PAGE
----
Marriage for Hawaii’s gay and lesbian couples becomes a reality

Six same-sex couples are first to tie knot at a Waikiki ceremony.


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On Dec. 1, Paul Perry, Carolyn Golojuch and Gary Bradley spent their afternoon at the  Mission Memorial Auditorium for a wedding rehearsal.
PHOTO: DIANE LEE


The Hawaii State Department of Health opened its doors at 8 a.m. today for couples to apply for marriage licenses. But many same-sex couples couldn’t wait, exchanging wedding rings shortly after midnight Dec. 2, the first day Hawaii’s Marriage Equality Act took effect. 



Waikiki residents Gary Bradley and Paul Perry were one of those couples. Dressed in matching green and white aloha shirts, they exchanged wedding rings shortly after midnight at the same time five other gay and lesbian couples married—the first in a series of ceremonies at the Sheraton Waikiki.



“It gives us the full recognition we’ve never had before,” Bradley says. “It’s not just about us, but our friends and other people who have fought for equality for so long.”



Across town, another couple tied the knot at the First Unitarian Church of Honolulu in Nuuanu Valley. Minister Jonipher Kupono Kwong married his partner of 15 years, Chris Nelson. More than 150 friends, family, clergy, church members and state representatives, including Gov. Neil Abercrombie, witnessed the invitation-only wedding ceremony.

Hawaii became the 15th state to legalize same-sex marriage when Abercrombie signed it into law on Nov. 13.

“With the stroke of a koa pen, he declared 'done,'" Kwong told the crowd with Abercrombie sitting in the front row. “But with all due respect, governor, I don’t think we’re done, because it’s one thing to sign a bill into law and yet another to see it enacted and to see it in action here tonight.”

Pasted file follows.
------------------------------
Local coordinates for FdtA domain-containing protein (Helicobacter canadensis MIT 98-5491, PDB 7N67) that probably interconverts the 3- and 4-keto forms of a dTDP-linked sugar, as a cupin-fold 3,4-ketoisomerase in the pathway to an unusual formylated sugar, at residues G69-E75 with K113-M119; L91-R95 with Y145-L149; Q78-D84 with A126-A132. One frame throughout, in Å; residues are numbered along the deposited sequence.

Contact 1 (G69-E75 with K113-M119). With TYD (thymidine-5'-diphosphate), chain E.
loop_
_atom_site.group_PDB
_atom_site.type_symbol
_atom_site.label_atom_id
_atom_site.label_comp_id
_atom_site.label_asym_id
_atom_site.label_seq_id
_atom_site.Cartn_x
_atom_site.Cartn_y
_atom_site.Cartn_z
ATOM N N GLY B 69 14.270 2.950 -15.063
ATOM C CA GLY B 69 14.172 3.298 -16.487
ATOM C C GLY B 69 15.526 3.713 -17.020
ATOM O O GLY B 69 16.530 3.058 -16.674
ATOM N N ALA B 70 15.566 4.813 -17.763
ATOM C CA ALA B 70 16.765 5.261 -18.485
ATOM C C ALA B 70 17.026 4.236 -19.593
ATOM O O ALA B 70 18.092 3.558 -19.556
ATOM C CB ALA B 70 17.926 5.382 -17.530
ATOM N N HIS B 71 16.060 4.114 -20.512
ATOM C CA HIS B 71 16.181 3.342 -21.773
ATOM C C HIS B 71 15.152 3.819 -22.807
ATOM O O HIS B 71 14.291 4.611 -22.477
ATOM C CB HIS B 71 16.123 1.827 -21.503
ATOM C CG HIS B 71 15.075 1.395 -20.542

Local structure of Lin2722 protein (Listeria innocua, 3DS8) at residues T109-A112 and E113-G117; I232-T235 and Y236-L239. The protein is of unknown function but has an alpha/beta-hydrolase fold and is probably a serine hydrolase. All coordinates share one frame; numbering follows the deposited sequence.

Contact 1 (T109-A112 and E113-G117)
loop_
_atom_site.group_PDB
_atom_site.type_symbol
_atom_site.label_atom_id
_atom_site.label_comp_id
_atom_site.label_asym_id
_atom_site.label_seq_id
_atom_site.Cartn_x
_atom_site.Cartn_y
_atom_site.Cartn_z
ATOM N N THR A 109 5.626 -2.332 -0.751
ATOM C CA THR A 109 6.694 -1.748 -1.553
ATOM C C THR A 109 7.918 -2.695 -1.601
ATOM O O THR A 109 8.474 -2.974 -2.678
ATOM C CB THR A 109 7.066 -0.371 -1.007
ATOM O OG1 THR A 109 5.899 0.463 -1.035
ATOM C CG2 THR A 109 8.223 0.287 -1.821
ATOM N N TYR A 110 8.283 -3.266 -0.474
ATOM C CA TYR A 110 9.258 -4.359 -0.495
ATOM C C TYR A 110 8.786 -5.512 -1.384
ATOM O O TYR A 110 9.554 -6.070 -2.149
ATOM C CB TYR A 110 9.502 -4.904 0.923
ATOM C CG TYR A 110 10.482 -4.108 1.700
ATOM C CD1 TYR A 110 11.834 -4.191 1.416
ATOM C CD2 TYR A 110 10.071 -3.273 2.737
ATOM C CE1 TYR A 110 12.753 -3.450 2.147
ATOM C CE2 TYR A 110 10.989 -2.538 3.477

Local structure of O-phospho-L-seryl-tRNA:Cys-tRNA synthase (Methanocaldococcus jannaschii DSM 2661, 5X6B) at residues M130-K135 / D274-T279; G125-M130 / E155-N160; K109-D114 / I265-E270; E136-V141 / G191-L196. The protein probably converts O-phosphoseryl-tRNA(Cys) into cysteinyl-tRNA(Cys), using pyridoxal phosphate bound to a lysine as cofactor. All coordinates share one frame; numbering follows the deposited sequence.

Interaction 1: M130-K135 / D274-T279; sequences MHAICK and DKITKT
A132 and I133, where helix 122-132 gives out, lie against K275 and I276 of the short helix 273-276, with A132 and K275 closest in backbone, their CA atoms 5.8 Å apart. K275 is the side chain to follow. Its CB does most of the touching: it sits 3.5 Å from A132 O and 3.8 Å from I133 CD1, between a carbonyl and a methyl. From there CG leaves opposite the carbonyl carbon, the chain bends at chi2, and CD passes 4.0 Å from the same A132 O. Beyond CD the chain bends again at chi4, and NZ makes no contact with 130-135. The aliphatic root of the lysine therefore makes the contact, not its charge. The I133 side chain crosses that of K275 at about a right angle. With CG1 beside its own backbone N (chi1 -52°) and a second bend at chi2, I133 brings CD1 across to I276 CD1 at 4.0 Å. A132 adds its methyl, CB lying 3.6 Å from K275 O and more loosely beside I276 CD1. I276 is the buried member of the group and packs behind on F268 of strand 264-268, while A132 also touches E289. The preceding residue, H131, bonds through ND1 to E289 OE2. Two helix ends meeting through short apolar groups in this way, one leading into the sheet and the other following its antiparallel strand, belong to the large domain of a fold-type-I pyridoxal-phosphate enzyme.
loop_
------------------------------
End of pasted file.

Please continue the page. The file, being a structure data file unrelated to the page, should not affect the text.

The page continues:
Rep. Kaniela Ing, Gov. Neil Abercrombie, Chris Nelson, Jonipher Kupono Kwong and Rep. Chris Lee.
Photo: Diane Lee
 

Sheraton Waikiki



Photo: Lisa Yamamoto



Photo: Diane Lee

After the first six couples were married at the Sheraton Waikiki's Leahi Club Lounge, other couples could walk in to apply for marriage licenses on computer stations set up in the lounge and get married right on the spot. With candlelights flickering and soft piano music playing in the background, couples looked into each others' eyes and held hands. They exchanged wedding rings, said "I dos" and embraced with a kiss or two.

"By the power vested in me by the state of Hawaii, it gives me great pleasure to pronounce you that you are married, wife to wife," said one officiant who wed a couple at the ceremony.

Bradley and Perry's wedding ceremony was officiated by longtime friend Carolyn Golojuch with six of the couples' closest friends present.

"I just couldn't stop smiling," Golojuch says.

This wasn't the first time she has overseen their union. Bradley, 52, and Perry, 38, were also the first men to enter into a Hawaii civil union when that law took effect on Jan. 1, 2012.

"I've gotten to know them over the years as a loving couple," Golojuch says.  

The couple met at a Waikiki neighborhood bar on Aug. 1, 2008, and have been together ever since. For Bradley and Perry, this wedding represented the end of a long political fight.

Bradley says he was angry when former Gov. Linda Lingle vetoed civil union legislation in 2010, so he later joined the lawsuit Jackson v. Abercrombie challenging the state’s law reserving marriage between a man and a woman. The case was delayed in court when Abercrombie called the state Legislature into special session to consider legalizing gay marriage in the state.

"It is not a woe is us; It is a wow is us," Bradley says. "It’s, look how much we’ve done and look how far we’ve come."

They're most eager to receive the same federal benefits as married heterosexual couples.

“It is good to be able to say in the state of Hawaii, everyone is treated the same,” Perry says. “And hopefully it will have a domino effect and more states will come on board.”

Sheraton Waikiki's director of food and beverage, Brian Hunnings says it was a privilege to take part in the wedding of almost 40 couples. The last couple ended around 3 a.m.

"You look around the room and you see the amount of happiness and love—love is love—and it was flowing all over the place tonight," Hunnings says. "We're happy to be the host."


Read our previous coverage from the special session.                           

                                                                           

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